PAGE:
Tactical Aircraft:

Opportunity to Reduce Risks in the Joint Strike Fighter Program with Different Acquisition Strategy

GAO-05-271: Published: Mar 15, 2005. Publicly Released: Mar 15, 2005.

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Under the Ronald W. Reagan National Defense Authorization Act of 2005, GAO is required to to review the Joint Strike Fighter (JSF) program annually for the next 5 years. This is the first GAO report, and it (1) analyzes the JSF program's business case for delivering new capabilities to the warfighter and (2) determines whether the JSF program's acquisition strategy follows an evolutionary, knowledge-based approach. Also, the act requires GAO to certify whether we had access to sufficient information to make informed judgments on the matters contained in our report.

GAO found that the original business case for the JSF program has proven to be unexecutable. DOD now plans to buy 535 fewer aircraft than originally planned. Due to increases in total program costs and program acquisition unit costs, the DOD has reduced buying power and is now buying fewer JSF's at a higher investment than originally planned. The first delivery of initial operational capabilities to the warfighter have been delayed 2 years so far. The program's current acquisition strategy does not fully follow the intent of DOD's evolutionary, knowledge-based acquisition policy that is based on best practices. An evolutionary, knowledge-based strategy will be necessary to successfully execute a new business case in the future. Instead, the program plans to concurrently develop the JSF technologies, integrate and demonstrate the expected product design, and produce deliverable fighters, which is a risky approach. Finally, as a result of a lengthy program replanning effort that had been in process during most of 2004, GAO did not have access to the cost estimate expected to be contained in the JSF's Selected Acquisition Report, to be delivered by Congress in the spring of 2005. At the time of GAO's review, JSF program officials were still collecting the necessary information to develop and complete the estimate. Therefore, GAO's review was limited to the estimated program costs contained in the December 31, 2003, Selected Acquisition Report.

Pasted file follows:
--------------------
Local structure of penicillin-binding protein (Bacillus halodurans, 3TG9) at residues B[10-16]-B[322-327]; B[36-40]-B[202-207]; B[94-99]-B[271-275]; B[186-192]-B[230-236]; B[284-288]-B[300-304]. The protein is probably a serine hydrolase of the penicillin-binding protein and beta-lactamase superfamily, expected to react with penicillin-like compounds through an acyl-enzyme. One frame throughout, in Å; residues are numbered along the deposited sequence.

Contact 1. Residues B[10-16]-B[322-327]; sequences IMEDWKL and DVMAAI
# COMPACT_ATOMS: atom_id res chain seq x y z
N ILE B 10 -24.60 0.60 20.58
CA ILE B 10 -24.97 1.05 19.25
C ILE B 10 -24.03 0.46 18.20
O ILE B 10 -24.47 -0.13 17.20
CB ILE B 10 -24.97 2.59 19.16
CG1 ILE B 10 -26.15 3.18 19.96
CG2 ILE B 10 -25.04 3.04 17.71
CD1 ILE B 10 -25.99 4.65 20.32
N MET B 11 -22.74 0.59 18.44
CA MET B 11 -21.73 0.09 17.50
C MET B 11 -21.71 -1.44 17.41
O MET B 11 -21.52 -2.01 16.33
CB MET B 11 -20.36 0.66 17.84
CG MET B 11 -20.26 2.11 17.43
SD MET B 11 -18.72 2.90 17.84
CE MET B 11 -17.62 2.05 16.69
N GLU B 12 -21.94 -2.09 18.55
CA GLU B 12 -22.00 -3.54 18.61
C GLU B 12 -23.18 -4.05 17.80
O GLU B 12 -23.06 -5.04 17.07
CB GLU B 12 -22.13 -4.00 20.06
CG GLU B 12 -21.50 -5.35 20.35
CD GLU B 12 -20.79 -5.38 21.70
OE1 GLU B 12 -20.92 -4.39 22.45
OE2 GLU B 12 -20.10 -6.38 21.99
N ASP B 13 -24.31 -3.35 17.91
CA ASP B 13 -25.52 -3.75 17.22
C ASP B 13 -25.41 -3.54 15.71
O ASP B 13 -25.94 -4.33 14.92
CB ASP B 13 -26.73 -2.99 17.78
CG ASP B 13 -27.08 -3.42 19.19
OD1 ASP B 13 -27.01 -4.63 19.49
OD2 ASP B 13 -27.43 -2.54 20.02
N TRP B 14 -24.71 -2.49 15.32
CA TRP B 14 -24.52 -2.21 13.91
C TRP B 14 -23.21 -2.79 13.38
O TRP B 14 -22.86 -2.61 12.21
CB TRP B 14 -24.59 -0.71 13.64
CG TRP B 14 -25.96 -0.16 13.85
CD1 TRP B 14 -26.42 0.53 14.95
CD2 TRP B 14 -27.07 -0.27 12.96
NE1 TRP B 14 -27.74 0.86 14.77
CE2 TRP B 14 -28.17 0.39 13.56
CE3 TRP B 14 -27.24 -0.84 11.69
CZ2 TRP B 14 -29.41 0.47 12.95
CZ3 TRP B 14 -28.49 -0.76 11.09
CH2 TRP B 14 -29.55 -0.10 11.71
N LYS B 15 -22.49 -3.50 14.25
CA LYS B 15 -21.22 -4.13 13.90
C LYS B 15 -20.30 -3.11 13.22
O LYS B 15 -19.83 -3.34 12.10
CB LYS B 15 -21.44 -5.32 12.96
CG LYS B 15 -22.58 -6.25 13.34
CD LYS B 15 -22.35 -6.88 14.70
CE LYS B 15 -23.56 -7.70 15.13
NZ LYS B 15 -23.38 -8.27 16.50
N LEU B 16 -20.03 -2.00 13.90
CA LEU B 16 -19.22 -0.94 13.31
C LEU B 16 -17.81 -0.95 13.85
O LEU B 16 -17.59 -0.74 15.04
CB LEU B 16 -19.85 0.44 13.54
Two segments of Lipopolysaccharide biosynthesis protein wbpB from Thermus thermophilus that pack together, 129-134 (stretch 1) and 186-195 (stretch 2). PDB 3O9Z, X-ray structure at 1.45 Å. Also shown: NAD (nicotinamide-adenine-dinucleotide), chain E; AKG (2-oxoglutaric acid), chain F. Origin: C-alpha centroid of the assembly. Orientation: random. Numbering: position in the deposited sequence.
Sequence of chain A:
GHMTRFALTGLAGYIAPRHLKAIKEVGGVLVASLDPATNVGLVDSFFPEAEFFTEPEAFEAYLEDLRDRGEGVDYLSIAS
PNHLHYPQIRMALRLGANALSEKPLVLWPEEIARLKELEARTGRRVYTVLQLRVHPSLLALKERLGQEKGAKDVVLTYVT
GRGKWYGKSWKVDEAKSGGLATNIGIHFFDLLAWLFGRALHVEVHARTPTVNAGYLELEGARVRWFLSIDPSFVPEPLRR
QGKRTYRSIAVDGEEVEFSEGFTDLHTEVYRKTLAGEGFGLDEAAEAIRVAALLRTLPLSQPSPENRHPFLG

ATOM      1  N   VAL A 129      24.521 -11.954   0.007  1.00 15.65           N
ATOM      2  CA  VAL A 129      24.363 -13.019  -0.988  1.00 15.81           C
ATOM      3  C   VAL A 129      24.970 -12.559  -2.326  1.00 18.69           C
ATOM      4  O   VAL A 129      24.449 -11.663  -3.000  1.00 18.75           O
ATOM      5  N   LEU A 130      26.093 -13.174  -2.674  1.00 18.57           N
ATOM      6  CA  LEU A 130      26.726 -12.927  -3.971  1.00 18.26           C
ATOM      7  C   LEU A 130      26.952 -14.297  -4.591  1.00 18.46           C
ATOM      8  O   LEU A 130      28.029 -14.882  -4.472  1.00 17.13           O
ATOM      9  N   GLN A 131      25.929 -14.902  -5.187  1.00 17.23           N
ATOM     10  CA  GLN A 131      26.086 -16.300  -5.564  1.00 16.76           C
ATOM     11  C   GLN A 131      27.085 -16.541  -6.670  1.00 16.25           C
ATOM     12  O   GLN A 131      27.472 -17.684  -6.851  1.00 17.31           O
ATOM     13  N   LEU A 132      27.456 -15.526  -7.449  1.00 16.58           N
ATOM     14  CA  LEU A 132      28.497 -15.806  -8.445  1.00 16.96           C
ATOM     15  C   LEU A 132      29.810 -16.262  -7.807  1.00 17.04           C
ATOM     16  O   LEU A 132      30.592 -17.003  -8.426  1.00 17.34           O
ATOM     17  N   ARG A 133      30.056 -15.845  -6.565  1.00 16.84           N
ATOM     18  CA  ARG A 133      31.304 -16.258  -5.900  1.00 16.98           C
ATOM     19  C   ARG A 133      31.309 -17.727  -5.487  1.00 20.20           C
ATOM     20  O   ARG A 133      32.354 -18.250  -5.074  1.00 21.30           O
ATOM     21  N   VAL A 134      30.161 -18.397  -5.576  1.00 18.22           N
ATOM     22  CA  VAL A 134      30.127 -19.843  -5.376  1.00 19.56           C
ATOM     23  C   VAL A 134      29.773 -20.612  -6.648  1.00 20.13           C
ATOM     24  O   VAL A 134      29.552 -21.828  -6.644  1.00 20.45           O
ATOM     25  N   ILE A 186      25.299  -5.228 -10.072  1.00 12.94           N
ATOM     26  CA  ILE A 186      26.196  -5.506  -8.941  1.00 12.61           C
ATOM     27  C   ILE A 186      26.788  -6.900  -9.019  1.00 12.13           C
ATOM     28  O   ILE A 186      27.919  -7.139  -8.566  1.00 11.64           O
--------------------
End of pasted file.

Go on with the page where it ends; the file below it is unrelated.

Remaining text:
Status Legend:

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  • Review Pending-GAO has not yet assessed implementation status.
  • Open-Actions to satisfy the intent of the recommendation have not been taken or are being planned, or actions that partially satisfy the intent of the recommendation have been taken.
  • Closed-implemented-Actions that satisfy the intent of the recommendation have been taken.
  • Closed-not implemented-While the intent of the recommendation has not been satisfied, time or circumstances have rendered the recommendation invalid.
    • Review Pending
    • Open
    • Closed - implemented
    • Closed - not implemented

    Recommendations for Executive Action